A full sleep cycle typically lasts 90 – 100 minutes; two stages of light sleep, two of deep sleep, then an REM (rapid eye movement or dreaming) stage.

Waking from deep sleep (Stages 3 and 4) after 45-90 minutes can lead to sleep inertia. But after a nap including a full sleep cycle of 90-100 minutes, you wake refreshed from REM sleep.

Power naps and NASA

Not long ago, the US’s National Transportation Safety Board called for ‘controlled naps’ to be built into night shifts. Referring to a 1995 study from NASA, which he co-authored, NTSB member and fatigue expert Mark Rosekind said that a 26-minute nap would improve performance by 34% and alertness by 54%.

Some experts, however, feel 26 minutes is too long for a genuine ‘power-nap,’ as it risks going into deeper sleep. Naps of twenty minutes or less are mostly of light sleep; waking then, you’re more likely to feel refreshed.

Interrupted naps, scheduled naps

One of the most universal benefits is the effect on memory. Harvard Medical School research found that napping, especially if including REM sleep, was an effective tool for improving memory and learning ability.

Even better, you may get the benefits even if your nap is interrupted. A 2008 study showed that the onset of sleep may trigger active memory processes that remain effective even if sleep is limited to only a few minutes.

Even knowing that a nap is coming can actually reduce blood pressure, it is claimed; so simply scheduling a nap is a worthwhile stress-relief strategy.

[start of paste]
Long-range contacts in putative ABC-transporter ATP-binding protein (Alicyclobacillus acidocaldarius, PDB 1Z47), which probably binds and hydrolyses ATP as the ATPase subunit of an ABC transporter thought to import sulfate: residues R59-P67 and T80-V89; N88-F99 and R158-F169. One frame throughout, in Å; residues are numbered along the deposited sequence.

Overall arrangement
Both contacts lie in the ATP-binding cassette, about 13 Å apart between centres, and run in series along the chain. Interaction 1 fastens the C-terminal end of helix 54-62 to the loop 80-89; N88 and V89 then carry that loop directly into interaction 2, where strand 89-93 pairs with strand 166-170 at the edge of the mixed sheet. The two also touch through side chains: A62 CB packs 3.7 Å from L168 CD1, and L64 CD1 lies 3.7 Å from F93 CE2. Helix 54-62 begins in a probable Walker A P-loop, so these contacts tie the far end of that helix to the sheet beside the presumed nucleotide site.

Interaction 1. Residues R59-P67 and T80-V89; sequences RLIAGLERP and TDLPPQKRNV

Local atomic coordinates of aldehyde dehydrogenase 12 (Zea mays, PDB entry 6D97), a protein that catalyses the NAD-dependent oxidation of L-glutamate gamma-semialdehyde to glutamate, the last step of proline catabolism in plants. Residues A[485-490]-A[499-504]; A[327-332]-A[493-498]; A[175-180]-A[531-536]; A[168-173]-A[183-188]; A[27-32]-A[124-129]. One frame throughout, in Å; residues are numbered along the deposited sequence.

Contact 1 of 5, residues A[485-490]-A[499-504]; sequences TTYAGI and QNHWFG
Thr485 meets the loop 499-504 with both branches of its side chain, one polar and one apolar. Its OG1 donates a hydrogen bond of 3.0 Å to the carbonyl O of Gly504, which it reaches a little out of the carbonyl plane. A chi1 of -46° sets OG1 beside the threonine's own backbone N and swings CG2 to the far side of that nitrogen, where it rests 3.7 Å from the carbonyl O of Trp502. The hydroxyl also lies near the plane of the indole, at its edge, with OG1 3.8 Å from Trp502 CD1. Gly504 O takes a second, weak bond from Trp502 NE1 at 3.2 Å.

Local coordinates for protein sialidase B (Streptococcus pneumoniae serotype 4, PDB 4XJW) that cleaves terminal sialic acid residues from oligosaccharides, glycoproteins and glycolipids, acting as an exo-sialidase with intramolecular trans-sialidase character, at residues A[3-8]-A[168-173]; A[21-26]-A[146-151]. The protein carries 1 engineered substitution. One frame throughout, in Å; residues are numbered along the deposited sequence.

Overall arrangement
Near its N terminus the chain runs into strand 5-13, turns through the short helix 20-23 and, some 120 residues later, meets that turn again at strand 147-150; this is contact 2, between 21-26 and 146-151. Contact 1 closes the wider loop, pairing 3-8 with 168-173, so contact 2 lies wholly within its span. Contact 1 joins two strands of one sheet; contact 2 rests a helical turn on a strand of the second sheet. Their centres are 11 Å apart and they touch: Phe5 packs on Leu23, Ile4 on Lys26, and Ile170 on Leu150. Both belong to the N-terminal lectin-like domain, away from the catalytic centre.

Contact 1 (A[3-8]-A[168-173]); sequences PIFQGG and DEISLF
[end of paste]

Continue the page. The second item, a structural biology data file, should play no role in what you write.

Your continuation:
The practicalities

Minimise noise and light, of course; and keep warm. (I personally can’t fall asleep if my feet are cold.)

Lie down: you’ll take 50% longer to fall asleep in a sitting position.

Finally, clear the mind of ‘chatter’ by focusing on your breathing. Learning to relax muscle-groups in turn, or meditation or visualisation techniques, can be helpful.

The conclusions

Churchill and JFK probably didn’t know much about sleep science; they just did what they knew worked for them. We’re not all national leaders, so we might face resistance. The solution: work for an enlightened employer – or for yourself – then find for yourself the benefits of an afternoon nap.

 

Want to know more?

Sara Mednick’s Nap Wheel: http://saramednick.com/htmls/book/napwheel.htm

‘The NASA Nap’: http://www.bbc.co.uk/news/world-us-canada-13232034

Jennifer Ackerman: http://www.amazon.com/Sex-Sleep-Eat-Drink-Dream/dp/0547085605

 

‘HACK THE CHOIR’ AT WATERSHED, BRISTOL. CHORAL EXCELLENCE, TECHNICAL WIZARDRY

The Bristol Proms is (or maybe are?) a relatively new thing. Thanks to this new thing, on 29 July at Bristol Old Vic I heard some wonderful choral harmony from the Erebus Ensemble.

Best of all, while there I heard about another event two days later, also featuring the name Erebus. So I was sold on that idea.

Under the general theme of “Pure Music, Pure Technology”, Watershed was to host an event called ‘Hack the Choir’. I’ll quote the flyers and website:

Hack the Choir micro residency

What happens to a performer’s heart rate when they sing?

How does a conductor communicate during a piece?

This two-day micro-residency will bring together Bristol Proms Artists in Residence The Erebus Ensemble with technologists David Haylock and Stefan Goodchild, for a series of open experiments in this space.

Drop in to Watershed bar during the two days to watch the adventure unfold, or join us at the public sharing, where you will hear about the process and experience early-stage experiments around how new technologies might augment the performance of sacred choral music.